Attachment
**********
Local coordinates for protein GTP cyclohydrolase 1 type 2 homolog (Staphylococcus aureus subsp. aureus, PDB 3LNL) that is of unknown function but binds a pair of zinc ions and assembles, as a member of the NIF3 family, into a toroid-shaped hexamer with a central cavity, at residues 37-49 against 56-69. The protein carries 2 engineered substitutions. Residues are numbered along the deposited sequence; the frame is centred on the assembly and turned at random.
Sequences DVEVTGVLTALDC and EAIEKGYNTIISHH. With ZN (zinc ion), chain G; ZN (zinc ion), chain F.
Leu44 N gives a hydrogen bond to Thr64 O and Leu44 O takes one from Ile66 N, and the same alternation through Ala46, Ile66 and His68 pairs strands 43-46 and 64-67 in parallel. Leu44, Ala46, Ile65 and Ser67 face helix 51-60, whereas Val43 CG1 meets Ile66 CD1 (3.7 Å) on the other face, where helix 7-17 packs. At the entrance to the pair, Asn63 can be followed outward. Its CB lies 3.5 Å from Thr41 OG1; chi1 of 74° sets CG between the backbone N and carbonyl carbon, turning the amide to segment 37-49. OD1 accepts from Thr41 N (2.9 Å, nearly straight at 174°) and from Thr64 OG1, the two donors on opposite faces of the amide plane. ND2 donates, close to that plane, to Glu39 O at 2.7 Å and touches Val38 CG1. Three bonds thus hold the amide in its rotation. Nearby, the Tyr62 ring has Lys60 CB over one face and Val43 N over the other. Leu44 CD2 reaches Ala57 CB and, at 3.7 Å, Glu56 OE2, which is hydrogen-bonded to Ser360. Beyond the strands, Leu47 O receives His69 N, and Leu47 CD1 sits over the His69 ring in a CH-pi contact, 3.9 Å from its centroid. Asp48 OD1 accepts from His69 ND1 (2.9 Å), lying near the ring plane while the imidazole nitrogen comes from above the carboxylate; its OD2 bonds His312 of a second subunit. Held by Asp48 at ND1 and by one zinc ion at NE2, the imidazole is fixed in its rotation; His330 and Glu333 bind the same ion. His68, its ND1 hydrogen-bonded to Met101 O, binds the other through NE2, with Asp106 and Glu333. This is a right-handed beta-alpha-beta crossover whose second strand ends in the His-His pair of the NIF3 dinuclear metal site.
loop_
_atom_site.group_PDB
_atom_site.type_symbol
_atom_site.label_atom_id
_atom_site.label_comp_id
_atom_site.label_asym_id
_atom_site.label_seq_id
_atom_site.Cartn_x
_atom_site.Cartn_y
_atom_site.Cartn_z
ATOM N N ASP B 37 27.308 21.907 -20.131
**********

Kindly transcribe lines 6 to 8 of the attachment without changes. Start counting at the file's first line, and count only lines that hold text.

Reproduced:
_atom_site.type_symbol
_atom_site.label_atom_id
_atom_site.label_comp_id